Global change, population growth, and industrial development are currently exerting great impacts on natural ecosystems, especially on aquatic systems [1]. Agricultural practices, livestock and domestic discharges, the felling of trees, exotic species introductions, and direct erosion have caused increase in the organic matter and suspended solids in water, resulting in strong alterations in the ecological functioning of aquatic systems [2]. Coastal river basins are among the most dynamic aquatic ecosystems on earth, with enormous spatial and temporal complexity, but they are often influenced by continental run-off waters which are rich in nutrients derived from urban, agricultural, and industrial activity [3]. The causes and effects of pollution in tropical rivers have been studied by several researchers, mainly with respect to particulate and suspended matter, the chemical dynamics in waters connected with organic matter content, nutrient loading, and pH [4]. In Latin America, such rivers pass through a strong water quality degradation gradient due to increasing exploitation of the resources and the excessive water pollution [5], especially in Ecuador where only 5% of the wastewater in the region is subjected to some type of treatment. This is surprising since the water law establishes the prohibition of sewage discharges in rivers and lakes (in Title II of the Conservation and Water Pollution Chapter II Article 22). The province of Esmeraldas (Ecuador) is not exempted from these impacts. In recent decades, its rivers have been severely altered by numerous human activities, such as oil and fuel spills, sewage and industrial waste disposals, introduction of alien species, and illegal extractive activities [6]. In addition, there is no consistent wastewater treatment system in the region.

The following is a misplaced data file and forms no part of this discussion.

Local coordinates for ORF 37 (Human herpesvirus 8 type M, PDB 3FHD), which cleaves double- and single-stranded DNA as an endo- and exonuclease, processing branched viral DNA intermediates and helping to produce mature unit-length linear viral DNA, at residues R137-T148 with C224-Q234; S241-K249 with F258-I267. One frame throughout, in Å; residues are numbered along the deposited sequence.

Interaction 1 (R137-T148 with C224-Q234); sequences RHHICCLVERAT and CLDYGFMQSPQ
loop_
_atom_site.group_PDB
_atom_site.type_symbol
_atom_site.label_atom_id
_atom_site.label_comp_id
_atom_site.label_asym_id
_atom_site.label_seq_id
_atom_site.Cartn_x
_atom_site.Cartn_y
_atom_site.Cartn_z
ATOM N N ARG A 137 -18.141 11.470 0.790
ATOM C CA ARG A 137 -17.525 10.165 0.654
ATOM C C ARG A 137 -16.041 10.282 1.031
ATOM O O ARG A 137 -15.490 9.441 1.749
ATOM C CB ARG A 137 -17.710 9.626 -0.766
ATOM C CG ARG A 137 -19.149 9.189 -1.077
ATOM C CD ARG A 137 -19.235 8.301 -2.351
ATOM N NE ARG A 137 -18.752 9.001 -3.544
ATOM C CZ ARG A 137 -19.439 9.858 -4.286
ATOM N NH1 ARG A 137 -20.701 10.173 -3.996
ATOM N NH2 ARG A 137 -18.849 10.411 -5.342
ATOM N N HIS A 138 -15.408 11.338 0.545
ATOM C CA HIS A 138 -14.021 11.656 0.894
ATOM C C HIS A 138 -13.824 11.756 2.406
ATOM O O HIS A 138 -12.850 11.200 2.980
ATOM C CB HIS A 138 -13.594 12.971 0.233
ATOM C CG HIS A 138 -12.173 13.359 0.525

It is, therefore, necessary to use tools that can reveal the overall effect of human impact on the aquatic ecosystem [7]. Benthic macroinvertebrates have been considered as excellent indicators of water quality. Their study is a key to the work of bioindication and evaluation of the aquatic ecosystem [8] and they constitute the most suitable group of organisms for evaluating river water quality for organic contamination [9]. There are several studies that have used macroinvertebrate communities to assess the effect of organic waste on the coastal streams of South American countries. Most of them have been carried out in Colombia [10], Chile [9], Argentina [11], Uruguay [12], Peru [13], Brazil [14], and Bolivia [15] but still few in Ecuador [5, 16] and none on its tropical coastal streams. There are two large groups of techniques used to assess the biological quality using macroinvertebrates: community attributes and biological indices [17]. The use of simple metrics based on several community attributes, such as taxa richness or number of taxa of some selected groups of organisms, is a widely adopted technique in South America (e.g., [13, 18]), but its performance must still be tested in these regions due to the latitudinal and longitudinal patterns of taxa [19] and their wide distribution range [20]. On the other hand, among all the biological indices developed to measure the river quality, the most commonly used are those based on the Biological Monitoring Working Party (BMWP) [21]. The BMWP has been adopted in many countries such as Spain (IBMWP [22]) or Australia (SIGNAL [23]). In South America also, there are several examples of its application in biomonitoring [24], for example, in Patagonian Andes region (IAP and BMPS [25]), Argentina [26], Colombia (BMWP/Col [10]), Brazil [27], and Andean region of Peru, and Ecuador [16]. However, in Ecuador for its coastal tropical rivers, neither these indices have been adopted nor any study has been made on its performance. Despite this, these are widely used by environmental technician and auditors in several studies, even though these versions were developed for Europe [28].